A mid-October announcement that the struggling department store Mervyns will soon close all of its remaining 149 locations is just one example of retailers failing as consumers cut spending amid a weakening economy, opening up hundreds of thousands of square footage in the Tri-Counties.
Hayward-based Mervyns plans to hold a going-out-of-business sale during the holiday season and shut down for good under Chapter 11 bankruptcy. On the Central Coast, Mervyns maintains six stores in San Luis Obispo, Santa Maria, Lompoc, Ventura, Oxnard and Thousand Oaks.
“We are disappointed with this outcome but the company’s declining liquidity position and the extremely challenging retail environment, together with the fact that we have exhausted all other possibilities, requires that we take this action,” said John Goodman, chief executive officer of Mervyns in a recent release, adding that he expects the sales to “drive significant traffic” to the Mervyns stores.
On July 29, Mervyns department store announced it had filed for Chapter 11 bankruptcy with the intention of restructuring the operations of its 177 stores in seven Western states, but the retailer later said it had explored all other options before resorting to the closure of the company.
In an affidavit, Mervyns Executive Vice President, Chief Financial Officer and Chief Administrative Officer Charles Kurth had cited the declining housing market and the tightening of the credit markets as a reason for the drop in consumer discretionary spending that has led to the retailer’s downfall.
Following a May 2 filing for Chapter 11 bankruptcy protection, Linens-N-Things has announced it will go out of business with all sales final. It announced the closure of 57 underperforming stores in July. The company has operated approximately 500 stores in 47 states and six Canadian provinces.
On the Central Coast, Linens-N-Things has stores in San Luis Obispo, Santa Maria, Goleta and Ventura.
Stephen Leider of Lee & Associates in Santa Barbara said Mervyns and Linens -N-Things alone comprise about 320,000 square feet of retail space in San Luis Obispo and Santa Barbara counties.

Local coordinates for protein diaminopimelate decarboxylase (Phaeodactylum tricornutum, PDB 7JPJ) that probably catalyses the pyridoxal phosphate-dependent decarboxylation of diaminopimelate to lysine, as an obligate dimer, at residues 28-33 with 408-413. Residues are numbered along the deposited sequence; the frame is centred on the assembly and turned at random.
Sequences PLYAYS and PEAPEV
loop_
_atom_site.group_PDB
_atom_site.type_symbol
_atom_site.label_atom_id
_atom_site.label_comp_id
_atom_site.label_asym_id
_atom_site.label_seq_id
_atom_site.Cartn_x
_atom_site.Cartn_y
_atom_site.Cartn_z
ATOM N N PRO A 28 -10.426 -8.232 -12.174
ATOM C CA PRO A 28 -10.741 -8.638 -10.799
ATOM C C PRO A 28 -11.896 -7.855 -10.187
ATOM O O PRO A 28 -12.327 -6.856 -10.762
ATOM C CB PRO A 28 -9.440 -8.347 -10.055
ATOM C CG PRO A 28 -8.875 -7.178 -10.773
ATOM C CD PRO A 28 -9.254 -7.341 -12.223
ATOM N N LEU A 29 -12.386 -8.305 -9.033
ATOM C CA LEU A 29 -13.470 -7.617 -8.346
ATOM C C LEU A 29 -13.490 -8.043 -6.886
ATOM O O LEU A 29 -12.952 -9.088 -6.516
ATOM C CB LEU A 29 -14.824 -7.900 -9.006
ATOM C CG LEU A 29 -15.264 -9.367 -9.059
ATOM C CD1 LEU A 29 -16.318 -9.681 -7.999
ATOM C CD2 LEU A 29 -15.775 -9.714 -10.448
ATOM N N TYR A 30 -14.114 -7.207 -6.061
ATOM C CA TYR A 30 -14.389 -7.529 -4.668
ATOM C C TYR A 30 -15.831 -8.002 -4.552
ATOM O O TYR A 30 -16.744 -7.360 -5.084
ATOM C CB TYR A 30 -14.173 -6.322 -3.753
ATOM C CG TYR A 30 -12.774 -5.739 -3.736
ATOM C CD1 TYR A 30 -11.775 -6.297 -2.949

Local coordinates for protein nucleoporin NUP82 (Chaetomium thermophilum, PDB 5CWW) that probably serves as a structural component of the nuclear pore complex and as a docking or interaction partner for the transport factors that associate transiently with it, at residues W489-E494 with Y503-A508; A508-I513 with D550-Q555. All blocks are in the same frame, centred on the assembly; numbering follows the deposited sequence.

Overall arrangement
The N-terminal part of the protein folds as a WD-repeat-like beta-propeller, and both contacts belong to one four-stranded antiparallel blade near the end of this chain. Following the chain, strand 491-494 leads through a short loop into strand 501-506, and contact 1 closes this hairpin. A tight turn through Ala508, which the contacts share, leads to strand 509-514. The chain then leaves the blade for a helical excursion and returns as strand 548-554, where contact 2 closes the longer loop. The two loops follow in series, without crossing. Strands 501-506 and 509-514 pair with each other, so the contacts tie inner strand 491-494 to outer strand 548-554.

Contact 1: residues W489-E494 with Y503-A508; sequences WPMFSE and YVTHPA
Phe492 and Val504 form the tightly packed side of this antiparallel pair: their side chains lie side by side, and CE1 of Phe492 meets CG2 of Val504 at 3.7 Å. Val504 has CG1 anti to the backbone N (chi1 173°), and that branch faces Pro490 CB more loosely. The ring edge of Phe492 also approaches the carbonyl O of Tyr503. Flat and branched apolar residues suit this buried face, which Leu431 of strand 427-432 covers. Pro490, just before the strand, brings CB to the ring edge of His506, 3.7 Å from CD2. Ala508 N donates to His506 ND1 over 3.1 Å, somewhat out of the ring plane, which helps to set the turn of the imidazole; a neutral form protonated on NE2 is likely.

In certain locations, like San Luis Obispo, Leider said he expects multiple users have the potential to take over the space, while Lompoc and Santa Maria locations may be harder to fill.
In addition, Leider said he expects more store closures to follow, making the retail leasing environment even more challenging and driving down rental rates.
“If we have more failures, I think we’re going to sit there with some empty stores,” Leider said. “There’s not an abundance of tenants running around that want to backfill multiple locations, and landlords may find themselves doing replacement tenants, but with less rent than they’re currently getting.”
David Rush of CB Richard Ellis in Camarillo agreed there will likely be more store closures, but was hopeful that the vacated retail space will be filled as the economy improves.
“Whenever there are difficult economic times as we’re having now, part of the negative effect is the reduction of major retailers we’ve all come to know over many years and, in the short term, there will be a negative effect by these vacancies because they’re large spaces to fill,” Rush said. “But these retailers selected, for the most part, premium locations so as economic times recuperate, these spaces will be highly desired and will be backfilled with quality retailers.”
On Oct. 20, Sherman Oaks-based Shoe Pavilion also reportedly announced the closure of its 64 stores following a liquidation sale in the coming 10 to 12 weeks. The discount shoe retailer had filed for Chapter 11 bankruptcy protection in July.
Shoe Pavilion operates throughout the western United States and has at least three locations in the Tri-Counties.
This summer, Starbucks coffee announced nearly 90 store closures in California, based on specific store profitability and current and anticipated economic trends. None of the closures was in San Luis Obispo, Santa Barbara or Ventura counties.